A popular topic on the official forums on fansites in the past week has been the requirement of completing a DiabloWikinormal difficulty run-through of DiabloWikiDiablo 3 before gaining access to the DiabloWikihardcore mode. The popular consensus amongst fans is that the choice should be available out of the gate.

    Looking back to the old days of Diablo 2, this was originally a requirement for hardcore access as well. Only in a relatively recent patch did they give players the option to start hardcore without that normal prerequisite. For those of us who had gone through multiple accounts as hardcore players, it was a nuisance to continually run a character through normal on every alternate account.

    This is the way it worked in Diablo II and we like it. We want players to give the game one play through to experience the story, the flow, the boss fights, and the baseline difficulty before risking a whole character on a single death. Players interested in Hardcore mode will have plenty of time for that.
    But we’re happy with it being a setting you have to unlock first.

    Unlocking game modes has been a staple of gameplay achievements since the early stages of console/computer games. Diablo 3 seems an unlikely candidate for such a feature, though, as it is a popular mode of play that gains no benefit from its normal counterpart. While playing normal allows one to get accustomed to the game and storyline, there are many that wish to have the hardcore experience from the very beginning of the game. Diablo 3 is not a game like Castlevania, where Boss Rush Mode and the like require you to begin the game anew.

    The only thing I can say in its defense is that it may be used as a “gambit” to entice new players to even notice that hardcore exists in the first place. When you get the “achievement unlocked: Hardcore Mode,” it may gain more recognition. But… if you’re hardcore, you already knew it existed… right?

    DiabloWikiZarhym continues the defense:

    I just realized blue is definitely not a HC player. I wonder if any of them even understand why we want this? I think women feel like this when they try to explain make-up to men. (most men)

    You’re just on a whole different level and playing field, Zane. After years of pouring blood, sweat, and tears into what we believe will be an amazing gameplay experience, we just don’t understand where you’re coming from. We’ve spent all this time focusing on making an incredibly fun game with a lot of depth. And yet, as a development studio,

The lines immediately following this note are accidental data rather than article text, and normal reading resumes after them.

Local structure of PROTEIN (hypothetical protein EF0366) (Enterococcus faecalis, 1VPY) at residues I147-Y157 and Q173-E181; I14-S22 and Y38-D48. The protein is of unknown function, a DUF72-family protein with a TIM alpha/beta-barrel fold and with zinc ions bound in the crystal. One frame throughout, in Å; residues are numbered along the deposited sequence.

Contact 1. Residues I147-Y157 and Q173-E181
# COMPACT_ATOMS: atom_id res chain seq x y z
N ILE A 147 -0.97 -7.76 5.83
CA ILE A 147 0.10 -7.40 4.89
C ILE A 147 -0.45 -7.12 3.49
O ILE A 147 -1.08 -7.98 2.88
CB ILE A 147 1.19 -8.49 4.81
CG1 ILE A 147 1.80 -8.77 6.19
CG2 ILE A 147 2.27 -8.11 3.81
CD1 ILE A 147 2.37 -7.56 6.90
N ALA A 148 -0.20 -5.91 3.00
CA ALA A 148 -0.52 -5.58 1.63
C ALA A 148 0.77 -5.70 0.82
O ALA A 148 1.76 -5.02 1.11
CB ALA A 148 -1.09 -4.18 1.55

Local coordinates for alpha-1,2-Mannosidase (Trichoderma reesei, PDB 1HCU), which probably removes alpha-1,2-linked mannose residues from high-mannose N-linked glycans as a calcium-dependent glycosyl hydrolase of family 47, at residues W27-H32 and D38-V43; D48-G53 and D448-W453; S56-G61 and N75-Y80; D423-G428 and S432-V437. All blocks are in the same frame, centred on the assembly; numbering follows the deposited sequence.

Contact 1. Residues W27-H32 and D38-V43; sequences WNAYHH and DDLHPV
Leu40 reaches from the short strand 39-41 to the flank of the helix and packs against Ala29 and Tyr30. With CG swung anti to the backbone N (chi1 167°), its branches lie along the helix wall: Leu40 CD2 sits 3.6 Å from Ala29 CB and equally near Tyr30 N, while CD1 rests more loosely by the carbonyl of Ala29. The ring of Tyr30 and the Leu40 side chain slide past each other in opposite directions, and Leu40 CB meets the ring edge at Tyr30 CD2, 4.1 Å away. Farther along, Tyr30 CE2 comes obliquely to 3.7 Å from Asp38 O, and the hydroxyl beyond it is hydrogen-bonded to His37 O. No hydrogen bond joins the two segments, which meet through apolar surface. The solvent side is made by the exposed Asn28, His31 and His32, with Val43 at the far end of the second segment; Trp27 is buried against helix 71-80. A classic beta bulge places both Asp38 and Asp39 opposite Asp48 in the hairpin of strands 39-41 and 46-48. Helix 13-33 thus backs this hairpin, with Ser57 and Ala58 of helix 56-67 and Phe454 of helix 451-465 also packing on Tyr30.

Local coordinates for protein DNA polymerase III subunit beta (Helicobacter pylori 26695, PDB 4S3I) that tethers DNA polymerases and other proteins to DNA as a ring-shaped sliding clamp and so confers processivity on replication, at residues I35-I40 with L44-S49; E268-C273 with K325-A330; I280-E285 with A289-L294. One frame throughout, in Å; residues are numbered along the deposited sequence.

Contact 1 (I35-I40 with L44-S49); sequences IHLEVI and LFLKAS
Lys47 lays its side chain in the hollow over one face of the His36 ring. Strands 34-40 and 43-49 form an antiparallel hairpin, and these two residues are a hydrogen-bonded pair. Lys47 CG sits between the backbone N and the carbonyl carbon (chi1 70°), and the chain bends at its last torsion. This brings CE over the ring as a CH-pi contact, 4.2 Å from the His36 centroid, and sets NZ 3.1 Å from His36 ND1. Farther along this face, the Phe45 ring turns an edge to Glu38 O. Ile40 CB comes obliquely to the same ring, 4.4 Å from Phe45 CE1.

we never stopped to consider that we’re just confused men in Zane’s makeup aisle.

    Thanks blizz ! I love it when you tell me what’s best for me!

    I see a lot of people parroting this and find it a little silly. What do you think a game is? There are scores of predetermined parameters in which you have to play. We made the entire game from the ground up. In designing a game, we spend a good chunk of time deciding what’s best for players. There’s not much of a point in arguing this situation is any different.

    The reality is, the moment you log into the game for the first time, you want access to a gameplay mode we think should be unlocked through completing the game on normal difficulty. We’re not telling you how to play or doing what we think is best for you.

    We’re doing what we think is best for the game.

    To be honest, I’m not really sure where the OP was coming from and I think that Zarhym’s response was adequate. The entire game is built upon parameters that Blizzard has created for the player interact with, so lamenting the fact that we’re “being told what to do” seems to be a rather moot position.  And really, there is no one person singled out by Blizzard with their design choices: whether you agree with the decision or not, Blizzard truly feels that it is best for the game. As to whether or not it actually is the best, we’ll see. While this decision is not a demand on how to play the game, the root of the matter, I feel, goes much deeper. It is homogenizing the first hours of gameplay for their entire audience that, in some cases, may alienate the hardcore base of players.